It is amazing that our neural networks work at all; terrifying that we can dump in so much GPU power that our training methods work at all; and the fact that AlphaGo can even exist is still blowing my mind. It's like watching a trillion spiders with the intelligence of earthworms, working for 100,000 years, using tissue paper to construct nuclear weapons.
And earlier, Jan. 27, 2016:
People occasionally ask me about signs that the remaining timeline
Minor note: This post comes earlier in the sequence than Christiano, Cotra, and Yudkowsky on AI progress. I posted the Christiano/Cotra/Yudkowsky piece sooner, at Eliezer's request, to help inform the ongoing discussion of "Takeoff Speeds".
To which my Eliezer-model's response is "Indeed, we should expect that the first AGI systems will be pathetic in relative terms, comparing them to later AGI systems. But the impact of the first AGI systems in absolute terms is dependent on computer-science facts, just as the impact of the first nuclear bombs was dependent on facts of nuclear physics. Nuclear bombs have improved enormously since Trinity and Little Boy, but there is no law of nature requiring all prototypes to have approximately the same real-world impact, independent of what the thing is a prototype of."
Thanks for doing this, Kat! :)
I’ve listened to them as is and I find it pretty easy to follow, but if you’re interested in making it even easier for people to follow, these fine gentlemen have put up a ~$230 RFP/bounty for anybody who turns it into audio where each person has a different voice.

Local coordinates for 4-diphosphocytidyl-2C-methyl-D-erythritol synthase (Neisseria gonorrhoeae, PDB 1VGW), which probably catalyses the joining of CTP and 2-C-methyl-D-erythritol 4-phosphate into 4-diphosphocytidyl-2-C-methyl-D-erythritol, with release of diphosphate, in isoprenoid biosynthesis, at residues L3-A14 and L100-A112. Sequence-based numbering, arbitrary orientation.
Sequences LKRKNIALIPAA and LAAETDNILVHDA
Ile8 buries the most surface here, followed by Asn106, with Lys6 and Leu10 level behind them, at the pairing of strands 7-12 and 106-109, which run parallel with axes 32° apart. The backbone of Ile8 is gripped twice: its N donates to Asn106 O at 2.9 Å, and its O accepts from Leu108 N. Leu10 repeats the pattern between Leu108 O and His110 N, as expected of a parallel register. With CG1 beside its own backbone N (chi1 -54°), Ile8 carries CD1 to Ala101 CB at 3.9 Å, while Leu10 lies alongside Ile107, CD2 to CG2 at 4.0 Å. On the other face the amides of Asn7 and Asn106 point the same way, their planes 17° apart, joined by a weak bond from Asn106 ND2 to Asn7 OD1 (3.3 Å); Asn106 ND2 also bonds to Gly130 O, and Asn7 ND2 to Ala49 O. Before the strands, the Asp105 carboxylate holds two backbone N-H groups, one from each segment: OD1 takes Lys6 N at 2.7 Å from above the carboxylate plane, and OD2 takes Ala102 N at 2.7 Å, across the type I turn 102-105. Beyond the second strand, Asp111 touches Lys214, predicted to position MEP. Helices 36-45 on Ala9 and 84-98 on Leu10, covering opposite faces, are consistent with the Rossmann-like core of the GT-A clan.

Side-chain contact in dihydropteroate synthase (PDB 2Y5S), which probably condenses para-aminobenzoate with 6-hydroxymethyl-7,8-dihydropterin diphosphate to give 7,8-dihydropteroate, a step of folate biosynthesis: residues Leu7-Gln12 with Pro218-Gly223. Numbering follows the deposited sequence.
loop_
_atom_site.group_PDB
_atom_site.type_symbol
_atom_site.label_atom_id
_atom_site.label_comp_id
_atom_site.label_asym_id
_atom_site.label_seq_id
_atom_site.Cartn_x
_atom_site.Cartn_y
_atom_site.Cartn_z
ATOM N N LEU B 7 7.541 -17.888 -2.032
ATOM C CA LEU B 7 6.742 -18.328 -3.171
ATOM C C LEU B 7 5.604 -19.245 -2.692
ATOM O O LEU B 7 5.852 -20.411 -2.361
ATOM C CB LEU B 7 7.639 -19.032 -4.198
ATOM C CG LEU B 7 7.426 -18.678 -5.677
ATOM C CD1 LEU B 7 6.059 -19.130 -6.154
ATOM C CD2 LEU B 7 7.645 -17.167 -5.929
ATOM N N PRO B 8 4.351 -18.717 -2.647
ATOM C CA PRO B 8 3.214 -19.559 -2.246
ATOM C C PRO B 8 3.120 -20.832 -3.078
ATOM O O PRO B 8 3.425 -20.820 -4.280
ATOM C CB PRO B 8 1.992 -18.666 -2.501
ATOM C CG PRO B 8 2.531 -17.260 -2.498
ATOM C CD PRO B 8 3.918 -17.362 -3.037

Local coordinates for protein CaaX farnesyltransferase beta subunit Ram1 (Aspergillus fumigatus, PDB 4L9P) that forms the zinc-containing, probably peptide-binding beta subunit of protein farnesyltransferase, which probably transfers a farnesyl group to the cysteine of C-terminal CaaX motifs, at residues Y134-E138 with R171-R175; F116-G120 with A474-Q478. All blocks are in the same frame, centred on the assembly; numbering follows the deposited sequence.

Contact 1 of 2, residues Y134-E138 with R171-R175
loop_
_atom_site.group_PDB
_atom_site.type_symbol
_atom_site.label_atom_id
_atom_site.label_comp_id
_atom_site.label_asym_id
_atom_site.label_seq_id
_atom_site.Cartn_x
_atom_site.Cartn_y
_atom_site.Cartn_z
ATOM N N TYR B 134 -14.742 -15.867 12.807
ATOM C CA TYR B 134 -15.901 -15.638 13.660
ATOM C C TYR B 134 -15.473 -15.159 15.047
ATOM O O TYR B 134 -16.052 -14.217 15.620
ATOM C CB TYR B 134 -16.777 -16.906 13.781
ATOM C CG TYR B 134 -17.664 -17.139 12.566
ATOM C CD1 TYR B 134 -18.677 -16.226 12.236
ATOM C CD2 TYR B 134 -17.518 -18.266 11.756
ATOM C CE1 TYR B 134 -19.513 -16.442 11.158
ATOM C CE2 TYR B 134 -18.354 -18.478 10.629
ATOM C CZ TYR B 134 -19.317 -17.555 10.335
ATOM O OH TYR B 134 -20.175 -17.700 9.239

That link isn't working for me; where's the bounty?
Edit: Bounty link is working now: https://twitter.com/lxrjl/status/1464119232749318155
Transcript error fixed -- the line that previously read
I expect it to go away before the end of days
but with there having been a big architectural innovation, not Stack More Layers
if you name 5 possible architectural innovations I can call them small or large
but with there having b
(Ah, EY already replied.)
It feels like this bet would look a lot better if it were about something that you predict at well over 50% (with people in Paul's camp still maintaining less than 50%).
My model of Eliezer may be wrong, but I'd guess that this isn't a domain where he has many over-50% predictions of novel events at all? See also 'I don't necessarily expect self-driving cars before the apocalypse'.
My Eliezer-model has a more flat prior over what might happen, which therefore includes stuff like 'maybe we'll make insane progress on theorem-proving (or whatever) out of the bl... (read more)
One may ask: why aren't elephants making rockets and computers yet?But one may ask the same question about any uncontacted human tribe.
One may ask: why aren't elephants making rockets and computers yet?
But one may ask the same question about any uncontacted human tribe.
Seems more surprising for elephants, by default: elephants have apparently had similarly large brains for about 20 million years, which is far more time than uncontacted human tribes have had to build rockets. (~100x as long as anatomically modern humans have existed at all, for example.)